As anyone who has seen the original stage show of Barnum (not just the recent epic movie), Come Follow the Band is one of the greatest calls to action – in that instance, who wouldn’t want to be told what to do? But instead, we had to follow the blaring mix tape when the Netherlands National Circus showed up in Stokes Bay.
The ticket man was pretty despondent about the state of the industry, how quiet it is and difficult for travelling circuses to make ends meet. I’m not surprised, given that we can watch the most amazing acrobatics from the comfort of our sofas on Britain’s Got Talent, or search the internet for the weird and wonderful.
It’s not like the circus being in town is the only time to see something strange.
But the strange thing was, as much as I enjoyed most of it, the way the circus was choreographed, designed and organised hadn’t changed at all.
It’s still the parade of one act after another, with lots of clapping and the obligatory oohs and ahhs . . . whipped up by the ring master and supporting arm wavers in their various sparkling guises.
But surely, wouldn’t that tell you something if you were a circus owner? If you’re having to lead the clapping, there must be something awry about the performance. Seriously.
Also, and I don’t mean to be rude, and I know I can’t ride a mini-bicycle with three people balanced on my shoulders, but wouldn’t you look at The Greatest Showman – the eminently successful film – and think to yourself, why is this so popular?
Is it because it’s got one person doing one trick for seven long minutes, or is it because it’s beautifully staged and choreographed whole ensemble moments telling big theme stories with passion and glamour? The latter methinks.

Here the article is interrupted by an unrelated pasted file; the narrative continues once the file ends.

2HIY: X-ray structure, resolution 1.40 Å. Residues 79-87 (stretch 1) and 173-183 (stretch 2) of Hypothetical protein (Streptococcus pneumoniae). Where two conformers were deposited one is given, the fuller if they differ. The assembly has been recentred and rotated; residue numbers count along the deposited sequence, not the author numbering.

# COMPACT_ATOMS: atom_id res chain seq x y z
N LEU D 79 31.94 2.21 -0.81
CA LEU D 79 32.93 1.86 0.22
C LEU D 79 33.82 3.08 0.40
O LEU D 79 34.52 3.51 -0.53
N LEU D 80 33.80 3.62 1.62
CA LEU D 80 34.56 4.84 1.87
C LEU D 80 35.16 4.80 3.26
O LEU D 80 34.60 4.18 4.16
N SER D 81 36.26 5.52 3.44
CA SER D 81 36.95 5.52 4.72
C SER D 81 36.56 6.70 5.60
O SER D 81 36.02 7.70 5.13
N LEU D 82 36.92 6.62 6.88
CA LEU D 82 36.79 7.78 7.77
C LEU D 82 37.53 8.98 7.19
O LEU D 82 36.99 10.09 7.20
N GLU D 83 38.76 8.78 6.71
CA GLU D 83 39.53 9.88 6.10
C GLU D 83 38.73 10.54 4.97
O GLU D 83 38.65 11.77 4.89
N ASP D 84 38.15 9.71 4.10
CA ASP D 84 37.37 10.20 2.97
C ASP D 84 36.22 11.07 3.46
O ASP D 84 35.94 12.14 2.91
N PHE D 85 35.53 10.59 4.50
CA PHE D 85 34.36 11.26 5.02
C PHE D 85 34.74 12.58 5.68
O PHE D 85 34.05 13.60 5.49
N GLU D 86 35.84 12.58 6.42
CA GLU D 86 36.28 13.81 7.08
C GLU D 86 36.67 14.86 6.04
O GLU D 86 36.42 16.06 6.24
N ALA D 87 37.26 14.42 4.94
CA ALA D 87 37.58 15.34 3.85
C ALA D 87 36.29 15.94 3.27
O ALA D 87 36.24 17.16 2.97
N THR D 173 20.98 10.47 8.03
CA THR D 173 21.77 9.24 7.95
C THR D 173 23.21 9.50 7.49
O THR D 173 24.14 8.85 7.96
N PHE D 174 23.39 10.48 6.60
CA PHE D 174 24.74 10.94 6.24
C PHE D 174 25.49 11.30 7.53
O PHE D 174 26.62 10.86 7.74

Theatre borrows from the circus shamelessly, surely it’s time for the circus to borrow straight back.
It is time for ring masters to stop stealing kisses off unsuspecting women (yuck) and for puppets, stunts and strength to be woven into a show that will draw people in, instead of a collection of side shows in a pop-up marquee.
It’s time for a big show in the big top.
Well, whose idea was it to bury the lock in rotten fruit?
Here’s a question – do you know where your wheel lock is?
I needed a tyre change and was asked by the garage chap for a little help as he searched among the empty pastrami packets and squishy bananas in the door pockets. I never thought of cleaning as I assumed that the garage work would be exterior only.
The lock eventually turned up in the glove compartment underneath sixteen million CDs. This was fine, but had I been stuck on the side of the road attempting to do the job myself, in the rain and dark, I’d have been pretty miffed at scrabbling around trying to find it and fingering rotten fruit in the process. You might know where yours is – but if you don’t? Have a quick check. Save yourself.
Get down to your local library… while you still can!
Once again, Gosport Library (and probably hundreds of others) is running its summer reading scheme and the theme is... mischief makers. Very striped-jumper-esque if you ask me.
Bring on Minnie the Minx, Dennis the Menace and their gangs. My children all enjoyed taking part in the challenges when they were young. And now, one of my daughters has volunteered to help out at the receiving end, sitting in the library chatting with children about the books they’ve loved, hated, or not been affected by.
I always wanted to work in a library when I was little, the power of the date stamp mesmerised me, the noise and the finality of the date. We must use them or lose them.